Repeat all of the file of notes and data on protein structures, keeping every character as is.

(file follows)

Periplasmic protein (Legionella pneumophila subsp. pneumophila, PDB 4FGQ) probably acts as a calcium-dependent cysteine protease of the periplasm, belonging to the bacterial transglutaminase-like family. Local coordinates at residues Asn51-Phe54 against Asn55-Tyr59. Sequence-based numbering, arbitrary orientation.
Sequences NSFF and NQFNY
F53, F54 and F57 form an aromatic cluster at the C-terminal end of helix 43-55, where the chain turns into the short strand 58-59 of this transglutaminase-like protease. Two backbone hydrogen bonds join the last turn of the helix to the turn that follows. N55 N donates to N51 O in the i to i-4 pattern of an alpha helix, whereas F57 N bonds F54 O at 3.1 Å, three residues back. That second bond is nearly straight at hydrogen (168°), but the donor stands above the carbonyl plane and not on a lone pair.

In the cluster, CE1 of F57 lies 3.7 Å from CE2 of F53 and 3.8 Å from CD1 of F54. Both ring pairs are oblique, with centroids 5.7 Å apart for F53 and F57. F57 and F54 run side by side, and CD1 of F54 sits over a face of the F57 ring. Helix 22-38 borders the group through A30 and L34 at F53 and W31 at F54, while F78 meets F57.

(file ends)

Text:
Periplasmic protein (Legionella pneumophila subsp. pneumophila, PDB 4FGQ) probably acts as a calcium-dependent cysteine protease of the periplasm, belonging to the bacterial transglutaminase-like family. Local coordinates at residues Asn51-Phe54 against Asn55-Tyr59. Sequence-based numbering, arbitrary orientation.
Sequences NSFF and NQFNY
F53, F54 and F57 form an aromatic cluster at the C-terminal end of helix 43-55, where the chain turns into the short strand 58-59 of this transglutaminase-like protease. Two backbone hydrogen bonds join the last turn of the helix to the turn that follows. N55 N donates to N51 O in the i to i-4 pattern of an alpha helix, whereas F57 N bonds F54 O at 3.1 Å, three residues back. That second bond is nearly straight at hydrogen (168°), but the donor stands above the carbonyl plane and not on a lone pair.

In the cluster, CE1 of F57 lies 3.7 Å from CE2 of F53 and 3.8 Å from CD1 of F54. Both ring pairs are oblique, with centroids 5.7 Å apart for F53 and F57. F57 and F54 run side by side, and CD1 of F54 sits over a face of the F57 ring. Helix 22-38 borders the group through A30 and L34 at F53 and W31 at F54, while F78 meets F57.